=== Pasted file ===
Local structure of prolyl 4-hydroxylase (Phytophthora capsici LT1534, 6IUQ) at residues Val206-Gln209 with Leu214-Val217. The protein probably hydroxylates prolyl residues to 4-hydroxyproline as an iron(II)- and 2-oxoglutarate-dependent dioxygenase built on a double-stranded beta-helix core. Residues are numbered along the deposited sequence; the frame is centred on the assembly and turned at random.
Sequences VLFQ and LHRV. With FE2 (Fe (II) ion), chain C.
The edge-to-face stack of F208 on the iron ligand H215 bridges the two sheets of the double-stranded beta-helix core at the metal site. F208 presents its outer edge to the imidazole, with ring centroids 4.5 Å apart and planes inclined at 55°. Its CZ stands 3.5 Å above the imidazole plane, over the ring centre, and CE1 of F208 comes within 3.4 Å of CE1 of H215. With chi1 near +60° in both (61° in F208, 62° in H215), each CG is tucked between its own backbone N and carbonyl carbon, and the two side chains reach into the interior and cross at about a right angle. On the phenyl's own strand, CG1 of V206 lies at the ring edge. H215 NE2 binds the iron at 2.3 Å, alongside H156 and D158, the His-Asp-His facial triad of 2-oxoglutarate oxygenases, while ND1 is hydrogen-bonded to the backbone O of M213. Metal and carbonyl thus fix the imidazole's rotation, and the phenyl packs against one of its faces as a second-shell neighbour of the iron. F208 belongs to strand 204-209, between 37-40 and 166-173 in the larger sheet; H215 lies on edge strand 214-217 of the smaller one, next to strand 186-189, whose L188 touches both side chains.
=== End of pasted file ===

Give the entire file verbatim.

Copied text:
Local structure of prolyl 4-hydroxylase (Phytophthora capsici LT1534, 6IUQ) at residues Val206-Gln209 with Leu214-Val217. The protein probably hydroxylates prolyl residues to 4-hydroxyproline as an iron(II)- and 2-oxoglutarate-dependent dioxygenase built on a double-stranded beta-helix core. Residues are numbered along the deposited sequence; the frame is centred on the assembly and turned at random.
Sequences VLFQ and LHRV. With FE2 (Fe (II) ion), chain C.
The edge-to-face stack of F208 on the iron ligand H215 bridges the two sheets of the double-stranded beta-helix core at the metal site. F208 presents its outer edge to the imidazole, with ring centroids 4.5 Å apart and planes inclined at 55°. Its CZ stands 3.5 Å above the imidazole plane, over the ring centre, and CE1 of F208 comes within 3.4 Å of CE1 of H215. With chi1 near +60° in both (61° in F208, 62° in H215), each CG is tucked between its own backbone N and carbonyl carbon, and the two side chains reach into the interior and cross at about a right angle. On the phenyl's own strand, CG1 of V206 lies at the ring edge. H215 NE2 binds the iron at 2.3 Å, alongside H156 and D158, the His-Asp-His facial triad of 2-oxoglutarate oxygenases, while ND1 is hydrogen-bonded to the backbone O of M213. Metal and carbonyl thus fix the imidazole's rotation, and the phenyl packs against one of its faces as a second-shell neighbour of the iron. F208 belongs to strand 204-209, between 37-40 and 166-173 in the larger sheet; H215 lies on edge strand 214-217 of the smaller one, next to strand 186-189, whose L188 touches both side chains.